New project to uncover the lost villages of Glencoe

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A new and completely unique visitor experience will bring to life the stories of Glencoe and uncover the secret history of one of Scotland’s most spectacular and best loved landscapes.

The National Trust for Scotland has announced plans for a new project in the West Highland glen which will investigate three lost villages and build a replica of a traditional turf house.

The project will involve the local community in Glencoe and focus on three ‘forgotten’ sites: the townships of Inverigan, Achnacon and Achtriochtan.

One of the settlements, now covered by grass, scree and heather, was home to 60 people in 1692.

National Trust for Scotland archaeologists will not only uncover those settlements but provide new insight into the time leading up to the Highland clearances, which saw thousands of people forcibly evicted from their homes and communities.

It could also provide fresh insight into the glen’s most infamous and tragic episode, the massacre of February 13, 1692, where 38 men, women and children of the MacDonald clan were slaughtered by two companies of soldiers they had welcomed into their homes.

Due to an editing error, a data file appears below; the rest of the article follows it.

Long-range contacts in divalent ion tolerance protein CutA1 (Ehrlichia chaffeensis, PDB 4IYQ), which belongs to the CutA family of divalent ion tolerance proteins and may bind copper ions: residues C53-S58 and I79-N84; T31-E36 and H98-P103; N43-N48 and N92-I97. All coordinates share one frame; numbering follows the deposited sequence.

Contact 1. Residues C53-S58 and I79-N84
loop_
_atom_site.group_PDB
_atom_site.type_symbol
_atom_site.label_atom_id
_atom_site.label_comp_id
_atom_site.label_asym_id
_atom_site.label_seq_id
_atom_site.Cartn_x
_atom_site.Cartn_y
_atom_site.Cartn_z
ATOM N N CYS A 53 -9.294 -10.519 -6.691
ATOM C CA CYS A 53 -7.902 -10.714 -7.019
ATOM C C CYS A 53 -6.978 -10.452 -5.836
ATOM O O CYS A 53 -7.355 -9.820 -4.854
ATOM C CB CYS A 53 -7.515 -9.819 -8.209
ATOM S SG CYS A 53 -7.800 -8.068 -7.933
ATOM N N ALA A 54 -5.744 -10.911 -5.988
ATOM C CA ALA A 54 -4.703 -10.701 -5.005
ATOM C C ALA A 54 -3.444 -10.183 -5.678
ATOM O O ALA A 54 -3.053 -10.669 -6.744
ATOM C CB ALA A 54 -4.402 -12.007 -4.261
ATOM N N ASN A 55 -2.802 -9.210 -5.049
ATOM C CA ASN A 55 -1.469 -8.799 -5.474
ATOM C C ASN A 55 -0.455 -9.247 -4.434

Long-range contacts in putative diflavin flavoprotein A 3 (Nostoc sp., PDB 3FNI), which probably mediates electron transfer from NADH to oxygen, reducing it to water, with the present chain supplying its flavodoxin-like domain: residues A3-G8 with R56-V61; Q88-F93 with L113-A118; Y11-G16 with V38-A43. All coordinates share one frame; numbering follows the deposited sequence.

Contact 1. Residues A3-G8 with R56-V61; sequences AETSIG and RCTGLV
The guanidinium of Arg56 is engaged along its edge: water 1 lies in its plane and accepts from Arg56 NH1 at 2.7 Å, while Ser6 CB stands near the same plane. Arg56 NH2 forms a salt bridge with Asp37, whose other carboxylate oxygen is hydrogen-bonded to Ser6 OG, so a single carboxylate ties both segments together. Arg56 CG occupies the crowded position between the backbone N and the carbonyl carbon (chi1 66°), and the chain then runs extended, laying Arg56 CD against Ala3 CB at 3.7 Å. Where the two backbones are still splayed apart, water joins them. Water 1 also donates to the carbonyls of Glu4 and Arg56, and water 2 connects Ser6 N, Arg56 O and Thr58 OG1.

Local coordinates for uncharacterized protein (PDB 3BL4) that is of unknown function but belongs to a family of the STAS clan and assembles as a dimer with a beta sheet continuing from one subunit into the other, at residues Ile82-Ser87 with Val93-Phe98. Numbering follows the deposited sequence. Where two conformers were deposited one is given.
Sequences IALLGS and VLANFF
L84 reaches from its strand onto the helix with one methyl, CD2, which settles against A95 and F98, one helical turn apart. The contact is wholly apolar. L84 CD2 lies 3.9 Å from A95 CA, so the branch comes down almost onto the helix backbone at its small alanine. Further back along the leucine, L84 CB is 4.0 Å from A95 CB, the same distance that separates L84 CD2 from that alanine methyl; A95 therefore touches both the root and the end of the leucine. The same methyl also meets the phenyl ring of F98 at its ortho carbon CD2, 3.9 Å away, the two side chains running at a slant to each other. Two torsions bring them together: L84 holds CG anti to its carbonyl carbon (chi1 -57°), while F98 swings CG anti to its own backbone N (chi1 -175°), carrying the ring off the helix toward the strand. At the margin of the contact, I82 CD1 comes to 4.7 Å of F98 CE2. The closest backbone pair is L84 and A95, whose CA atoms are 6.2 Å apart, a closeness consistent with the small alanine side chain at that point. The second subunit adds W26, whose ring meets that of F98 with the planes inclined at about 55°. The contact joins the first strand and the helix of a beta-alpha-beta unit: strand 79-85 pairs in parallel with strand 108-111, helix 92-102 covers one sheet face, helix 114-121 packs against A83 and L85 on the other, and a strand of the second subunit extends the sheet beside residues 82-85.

‘Never before has this type of work been carried out at Glencoe,’ said Neil Oliver, historian and president of the National Trust for Scotland.  ‘We now need to raise £300,000 to bring this project to life.

‘This will support our archaeological work and enable us to recreate two turf houses, using traditional methods and materials wherever possible.

‘We need the public’s help to do that and as a charity, we rely on donations to help us share the stories of iconic places like Glencoe.

‘With your support we can bring alive the sights, smells and sounds of the 17th century and help us to remember those who lost their lives in the troubled times that shaped Scotland’s history.

‘This project will also help us celebrate the resilience of the Highlanders and their way of life, now and for generations to come.’

This latest project follows the £1 million refurbishment of the Glencoe Visitor Centre in May, which tells the story of the history and wildlife of the glen while providing an immersive experience for visitors.

The National Trust for Scotland Glen Coe Visitors Centre. Photograph by Martin Shields. NO-F26-Glencoe-02.jpg
The National Trust for Scotland Glen Coe Visitors Centre.
Photograph by Martin Shields.

More than 210,000 people visited the Glencoe Visitor Centre in 2018. This latest project is part of the conservation charity’s five-year plan to enrich Scotland’s built and natural heritage.

Fundraising for the project is now underway.



The new visitor experience will bring to life the stories of Glencoe, pictured.